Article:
Have scientists FINALLY unlocked the origin of life???
Short answer: no.
Long answer: It's still no, but let me explain.
As a biochemist by training, I've been interested in research on the origin of life for a long time. I'm not talking about God speaking creatures into existence, either. This research begins with the assumption that life emerged naturally from nonliving chemicals. You might remember from high school biology hearing about Stanley Miller's experiment, where he zapped some ammonia, methane, and water vapor to make simple amino acids. That experiment essentially jump-started the field of origin of life research, where scientists try all sorts of weird conditions to see if they can make biochemicals using random processes.
This research has not been successful. Oh, it's definitely made progress of sorts. Different sorts of chemicals have been formed, and we've found interesting organic compounds in space. But no one has successfully generated a living system from any of these experiments. Knowing what I do about biochemistry, I'm deeply skeptical that they ever will. At a chemical level, life isn't just a simple bag of ingredients. It's not even a bag of ingredients put together with the right recipe. Life is at minimum a system of ongoing, interconnecting reactions that are simultaneously isolated from the surrounding environment and constantly interacting with that same environment. Life is way more than that, but that description captures some of the essential features of what physical life on this planet is.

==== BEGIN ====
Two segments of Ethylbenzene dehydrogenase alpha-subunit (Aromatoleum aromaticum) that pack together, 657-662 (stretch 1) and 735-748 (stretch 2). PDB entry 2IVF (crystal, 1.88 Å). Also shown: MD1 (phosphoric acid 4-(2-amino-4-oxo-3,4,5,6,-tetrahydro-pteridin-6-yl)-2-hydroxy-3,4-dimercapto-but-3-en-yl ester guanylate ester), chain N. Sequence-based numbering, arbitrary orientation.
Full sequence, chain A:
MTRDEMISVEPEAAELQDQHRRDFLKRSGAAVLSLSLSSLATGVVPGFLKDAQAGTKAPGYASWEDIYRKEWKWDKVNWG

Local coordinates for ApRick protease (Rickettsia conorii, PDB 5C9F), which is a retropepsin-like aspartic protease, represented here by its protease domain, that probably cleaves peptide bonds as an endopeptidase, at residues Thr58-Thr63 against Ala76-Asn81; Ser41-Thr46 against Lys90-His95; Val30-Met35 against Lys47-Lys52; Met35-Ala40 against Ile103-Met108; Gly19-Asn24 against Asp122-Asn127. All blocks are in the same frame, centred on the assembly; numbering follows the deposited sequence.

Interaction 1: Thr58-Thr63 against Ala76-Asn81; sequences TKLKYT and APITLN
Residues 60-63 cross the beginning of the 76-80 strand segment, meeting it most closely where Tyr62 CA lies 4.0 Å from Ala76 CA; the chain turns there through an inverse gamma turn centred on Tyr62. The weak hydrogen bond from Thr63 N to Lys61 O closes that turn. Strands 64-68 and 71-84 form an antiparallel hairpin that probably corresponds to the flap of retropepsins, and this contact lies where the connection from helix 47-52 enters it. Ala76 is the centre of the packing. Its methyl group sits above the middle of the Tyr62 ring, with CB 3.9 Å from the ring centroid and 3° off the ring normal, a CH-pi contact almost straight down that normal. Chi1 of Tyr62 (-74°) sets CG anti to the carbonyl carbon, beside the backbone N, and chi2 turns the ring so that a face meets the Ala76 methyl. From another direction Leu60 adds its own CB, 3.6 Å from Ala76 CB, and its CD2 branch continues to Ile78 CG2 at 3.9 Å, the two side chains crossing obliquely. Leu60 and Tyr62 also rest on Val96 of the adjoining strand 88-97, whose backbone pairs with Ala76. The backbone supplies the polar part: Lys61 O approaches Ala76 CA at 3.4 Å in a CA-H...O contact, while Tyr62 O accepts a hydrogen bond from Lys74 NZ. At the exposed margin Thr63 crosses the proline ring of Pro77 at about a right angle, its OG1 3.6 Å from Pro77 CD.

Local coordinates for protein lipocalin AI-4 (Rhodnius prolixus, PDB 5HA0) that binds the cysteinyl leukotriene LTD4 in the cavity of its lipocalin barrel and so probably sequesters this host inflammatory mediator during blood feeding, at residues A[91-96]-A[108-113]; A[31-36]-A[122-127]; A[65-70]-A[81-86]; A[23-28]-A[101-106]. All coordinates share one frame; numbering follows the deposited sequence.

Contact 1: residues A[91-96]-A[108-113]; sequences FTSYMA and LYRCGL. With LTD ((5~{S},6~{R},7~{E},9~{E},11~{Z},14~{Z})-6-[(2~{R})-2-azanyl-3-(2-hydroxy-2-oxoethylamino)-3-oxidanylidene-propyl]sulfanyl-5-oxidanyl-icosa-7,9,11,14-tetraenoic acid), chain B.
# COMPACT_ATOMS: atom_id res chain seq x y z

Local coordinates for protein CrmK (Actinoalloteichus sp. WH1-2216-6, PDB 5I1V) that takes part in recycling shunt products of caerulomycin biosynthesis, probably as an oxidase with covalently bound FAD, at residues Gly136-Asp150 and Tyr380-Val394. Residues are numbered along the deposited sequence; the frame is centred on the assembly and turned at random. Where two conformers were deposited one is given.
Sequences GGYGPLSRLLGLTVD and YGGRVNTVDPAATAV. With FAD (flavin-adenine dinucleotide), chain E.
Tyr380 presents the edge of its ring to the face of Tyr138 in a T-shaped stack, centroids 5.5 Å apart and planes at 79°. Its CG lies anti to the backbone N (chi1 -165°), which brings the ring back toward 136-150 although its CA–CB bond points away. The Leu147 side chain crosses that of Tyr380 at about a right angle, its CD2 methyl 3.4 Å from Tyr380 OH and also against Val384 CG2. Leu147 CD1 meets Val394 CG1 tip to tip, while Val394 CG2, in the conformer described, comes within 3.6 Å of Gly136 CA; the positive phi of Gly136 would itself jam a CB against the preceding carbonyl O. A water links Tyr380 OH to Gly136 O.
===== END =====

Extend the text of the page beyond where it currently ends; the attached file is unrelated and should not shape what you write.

It's the biochemical interconnections that makes life resist any simple route to random formation. For example, the central metabolic processes of life all depend on each other to function. To pick a random starting point (the interconnections assure there is no starting point), your cells all make proteins to carry out chemical functions. Digesting food, converting energy, and interacting with other cells or the environment are just some of the functions that proteins do. Proteins are made by the cell using a ribosome, which is a giant molecular complex consisting of RNA and other proteins. Where does the RNA come from? It's made from DNA using, you guessed it, proteins. Where does the DNA come from? It's made from pre-existing DNA by proteins. Where does the energy come from to power this system? In our cells, it's mostly the digestion of sugar (especially glucose) that we eat. How do we break down glucose and capture its energy? Cells use proteins that are made using the energy from the breakdown of glucose. There is no absolute beginning in this metabolic network, a place where we can say, Life starts here. It's all got to be there at once.
Yes, I am aware that there are lots of accretionary models for the origin of modern life and metabolism, and what I've described above is purportedly the latest iteration of billions of years of development. These models include the RNA world and other such ideas that try to simplify metabolism, to identify the minimal reactions that are necessary to sustain what we call life so that the rest of the world of living things can evolve. The problem with that is that every living thing we have today operates on the full DNA-RNA-protein-fueled-by-sugar metabolism. There are no RNA-based organisms, and we don't have any historical evidence (i.e., fossils) that such a system ever existed. These hypotheses are just hypotheses.